On December 31, 2020, the Nevada Supreme Court issued an opinion addressing and clarifying several issues relating to the power of the court to reform or modify an unreasonable noncompetition agreement often referred to as blue penciling.
In Duong v. Fielden Hanson Isaacs Miyada Robison Yeh, Ltd., 136 Nev. Adv. Op. 87 (2020), the employer sought to enjoin two anesthesiologists from breaching noncompetition agreements. After the employer merged with another company in 2016, the anesthesiologists entered into employment contracts that contained a noncompetition provision restricting the anesthesiologists from working at several facilities. The agreement also contained language requesting that, if any provision of the agreement is found unreasonable by a court, "any such provision shall nevertheless be enforceable to the extent such court shall deem reasonable, and, in such event, it is the parties' intention . . . and request that the court reform such portion in order to make it enforceable." The district court blue-penciled the noncompetition agreement pursuant to NRS 613.195(5), which requires the court to reform an unreasonably restrictive covenant to the extent necessary to enforce it, and granted the preliminary injunction to enforce the modified agreement against the anesthesiologists.
On interlocutory appeal, the anesthesiologists argued that the noncompetition agreement was unreasonable and thus wholly unenforceable under Golden Road Motor Inn, Inc. v. Islam, 132 Nev. 476, 376 P.3d 151 (2016). The anesthesiologists further argued that the district court improperly applied NRS 613.195(5) because the statute did not become effective until 2017 (after the anesthesiologists entered into their noncompetition agreements in 2016).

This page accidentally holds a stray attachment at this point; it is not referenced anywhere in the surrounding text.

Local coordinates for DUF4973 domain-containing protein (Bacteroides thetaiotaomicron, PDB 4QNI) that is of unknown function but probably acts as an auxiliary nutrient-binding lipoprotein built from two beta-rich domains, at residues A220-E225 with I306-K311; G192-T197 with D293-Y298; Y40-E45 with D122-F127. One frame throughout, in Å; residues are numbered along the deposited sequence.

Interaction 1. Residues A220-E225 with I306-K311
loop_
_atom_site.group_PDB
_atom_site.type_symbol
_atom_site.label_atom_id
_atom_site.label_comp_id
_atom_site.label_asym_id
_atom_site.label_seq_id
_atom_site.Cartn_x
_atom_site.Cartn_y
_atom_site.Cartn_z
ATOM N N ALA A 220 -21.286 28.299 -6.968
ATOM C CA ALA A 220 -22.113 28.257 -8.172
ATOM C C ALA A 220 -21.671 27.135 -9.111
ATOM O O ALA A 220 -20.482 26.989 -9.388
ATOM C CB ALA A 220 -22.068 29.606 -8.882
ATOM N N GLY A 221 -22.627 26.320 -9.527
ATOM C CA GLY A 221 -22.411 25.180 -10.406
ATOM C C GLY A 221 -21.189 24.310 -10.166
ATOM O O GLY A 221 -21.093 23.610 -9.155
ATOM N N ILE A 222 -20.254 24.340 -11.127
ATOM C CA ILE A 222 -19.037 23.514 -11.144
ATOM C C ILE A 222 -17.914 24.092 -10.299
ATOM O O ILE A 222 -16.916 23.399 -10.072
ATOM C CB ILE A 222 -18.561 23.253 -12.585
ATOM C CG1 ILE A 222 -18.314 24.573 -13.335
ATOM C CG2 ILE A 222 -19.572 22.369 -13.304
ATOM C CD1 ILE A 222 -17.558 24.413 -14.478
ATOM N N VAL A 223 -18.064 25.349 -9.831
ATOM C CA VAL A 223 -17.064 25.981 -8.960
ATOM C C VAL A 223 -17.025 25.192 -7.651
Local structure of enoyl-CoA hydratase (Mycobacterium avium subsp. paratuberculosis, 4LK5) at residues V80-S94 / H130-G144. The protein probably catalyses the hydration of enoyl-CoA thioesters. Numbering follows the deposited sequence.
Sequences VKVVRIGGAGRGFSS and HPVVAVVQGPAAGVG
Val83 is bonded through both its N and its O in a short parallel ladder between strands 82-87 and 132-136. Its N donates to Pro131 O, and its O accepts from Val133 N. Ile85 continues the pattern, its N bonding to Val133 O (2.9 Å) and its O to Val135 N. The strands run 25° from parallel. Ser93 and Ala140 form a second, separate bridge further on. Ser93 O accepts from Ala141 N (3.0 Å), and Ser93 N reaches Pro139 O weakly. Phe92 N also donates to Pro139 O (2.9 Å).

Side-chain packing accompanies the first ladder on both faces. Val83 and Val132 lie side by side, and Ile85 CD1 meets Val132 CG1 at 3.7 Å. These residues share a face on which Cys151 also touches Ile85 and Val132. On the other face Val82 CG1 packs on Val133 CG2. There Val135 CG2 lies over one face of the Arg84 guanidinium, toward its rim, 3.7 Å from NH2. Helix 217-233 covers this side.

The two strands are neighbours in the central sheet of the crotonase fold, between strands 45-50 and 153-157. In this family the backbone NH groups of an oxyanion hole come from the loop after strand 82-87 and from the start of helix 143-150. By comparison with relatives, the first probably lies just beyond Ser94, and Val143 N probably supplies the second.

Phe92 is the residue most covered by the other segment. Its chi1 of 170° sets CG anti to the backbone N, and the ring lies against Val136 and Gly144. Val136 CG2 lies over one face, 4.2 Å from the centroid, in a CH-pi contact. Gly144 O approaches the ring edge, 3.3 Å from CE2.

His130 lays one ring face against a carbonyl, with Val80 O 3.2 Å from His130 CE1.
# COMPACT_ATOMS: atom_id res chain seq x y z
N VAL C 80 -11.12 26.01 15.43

Ruling in favor of the employer, the Nevada Supreme Court in Duong upheld the district court's enforcement of the modified noncompetition agreement. The Nevada Supreme Court clarified that Golden Road merely held that a district court cannot on its own blue-pencil an unreasonable noncompetition agreement. In other words, Golden Road did not prohibit courts from blue-penciling an unreasonable noncompetition agreement where the agreement itself contained a blue-penciling provision. In reaching this conclusion, the Duong Court distinguished the noncompetition agreement at issue from that in Golden Road, noting the latter did not include a provision authorizing the court to blue-pencil the agreement if deemed unreasonable. Notably, in a footnote, the Duong Court declined to address the issue of whether NRS 613.195(5) applies retroactively, explaining that its holding regarding enforceability of blue-penciling provisions within a noncompetition agreement was dispositive. Despite the expiration of the preliminary injunction, the Duong Court additionally concluded that the appeal was not moot as it affects the parties' legal rights in the underlying action by determining whether the employer had a legal basis to seek damages for the alleged violations of the blue-penciled noncompetition agreement.
This ruling is significant as it makes clear that courts in Nevada have the authority to blue-pencil noncompetition agreements entered into prior to NRS 613.295(5)'s June 3, 2017 effective date to reform an overly broad noncompetition agreement if the agreement contains a provision allowing for such modification or reformation. Employers in Nevada should consult with counsel to ensure that their noncompete agreements contain the most up-to-date provisions for enforceability.
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